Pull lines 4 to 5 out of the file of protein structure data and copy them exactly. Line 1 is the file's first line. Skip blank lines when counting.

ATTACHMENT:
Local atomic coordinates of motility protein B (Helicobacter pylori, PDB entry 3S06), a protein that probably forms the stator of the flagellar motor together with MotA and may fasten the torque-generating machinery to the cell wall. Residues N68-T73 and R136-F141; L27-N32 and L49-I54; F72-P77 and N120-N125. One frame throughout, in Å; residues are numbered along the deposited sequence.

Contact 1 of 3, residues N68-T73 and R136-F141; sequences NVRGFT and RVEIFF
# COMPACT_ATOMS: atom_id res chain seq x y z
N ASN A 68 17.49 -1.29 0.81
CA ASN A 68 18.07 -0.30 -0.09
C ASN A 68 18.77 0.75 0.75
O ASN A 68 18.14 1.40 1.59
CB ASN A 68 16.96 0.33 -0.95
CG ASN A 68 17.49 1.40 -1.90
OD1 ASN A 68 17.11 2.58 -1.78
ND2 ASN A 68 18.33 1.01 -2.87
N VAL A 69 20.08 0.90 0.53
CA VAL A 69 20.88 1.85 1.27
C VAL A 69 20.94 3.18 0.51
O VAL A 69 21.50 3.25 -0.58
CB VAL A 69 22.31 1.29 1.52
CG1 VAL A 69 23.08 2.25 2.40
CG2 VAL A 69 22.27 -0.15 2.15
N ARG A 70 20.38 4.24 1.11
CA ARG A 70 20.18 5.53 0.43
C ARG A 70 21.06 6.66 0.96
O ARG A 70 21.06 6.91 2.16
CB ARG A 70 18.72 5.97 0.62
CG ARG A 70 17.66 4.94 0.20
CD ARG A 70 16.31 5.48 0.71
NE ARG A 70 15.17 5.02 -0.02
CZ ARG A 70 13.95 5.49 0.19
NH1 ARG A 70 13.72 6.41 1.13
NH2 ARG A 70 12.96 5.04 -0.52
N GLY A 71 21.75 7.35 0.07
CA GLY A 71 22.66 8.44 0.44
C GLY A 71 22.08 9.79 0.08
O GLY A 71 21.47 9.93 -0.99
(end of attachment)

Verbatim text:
N ASN A 68 17.49 -1.29 0.81
CA ASN A 68 18.07 -0.30 -0.09